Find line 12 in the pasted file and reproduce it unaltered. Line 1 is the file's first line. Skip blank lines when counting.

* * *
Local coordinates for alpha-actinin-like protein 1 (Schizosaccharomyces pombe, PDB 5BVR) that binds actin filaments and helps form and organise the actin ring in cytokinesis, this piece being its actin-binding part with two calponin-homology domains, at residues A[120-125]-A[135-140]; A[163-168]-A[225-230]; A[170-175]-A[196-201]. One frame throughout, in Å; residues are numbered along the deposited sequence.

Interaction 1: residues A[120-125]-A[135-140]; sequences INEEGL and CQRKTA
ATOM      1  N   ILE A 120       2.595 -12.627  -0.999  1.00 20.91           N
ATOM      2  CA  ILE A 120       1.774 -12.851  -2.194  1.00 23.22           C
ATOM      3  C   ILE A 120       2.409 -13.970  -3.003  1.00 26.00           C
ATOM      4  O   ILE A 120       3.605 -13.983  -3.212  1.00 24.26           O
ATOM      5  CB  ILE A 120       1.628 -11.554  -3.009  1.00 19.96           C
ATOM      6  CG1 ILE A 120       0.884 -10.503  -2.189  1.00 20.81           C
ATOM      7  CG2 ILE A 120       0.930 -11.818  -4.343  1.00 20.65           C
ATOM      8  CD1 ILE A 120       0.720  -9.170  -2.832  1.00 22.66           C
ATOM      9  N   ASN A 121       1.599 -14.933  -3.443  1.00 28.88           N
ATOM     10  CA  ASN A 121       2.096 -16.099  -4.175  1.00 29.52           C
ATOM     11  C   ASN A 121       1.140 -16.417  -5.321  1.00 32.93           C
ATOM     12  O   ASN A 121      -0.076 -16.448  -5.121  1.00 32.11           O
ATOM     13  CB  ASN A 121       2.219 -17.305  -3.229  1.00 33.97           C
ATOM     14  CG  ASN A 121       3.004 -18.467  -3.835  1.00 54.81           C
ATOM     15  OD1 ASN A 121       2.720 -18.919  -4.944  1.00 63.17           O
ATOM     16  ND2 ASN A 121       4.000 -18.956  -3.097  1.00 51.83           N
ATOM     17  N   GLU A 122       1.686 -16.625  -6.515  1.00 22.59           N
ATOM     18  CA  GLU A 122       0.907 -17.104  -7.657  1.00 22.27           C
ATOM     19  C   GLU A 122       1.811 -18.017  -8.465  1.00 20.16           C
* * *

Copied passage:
ATOM     10  CA  ASN A 121       2.096 -16.099  -4.175  1.00 29.52           C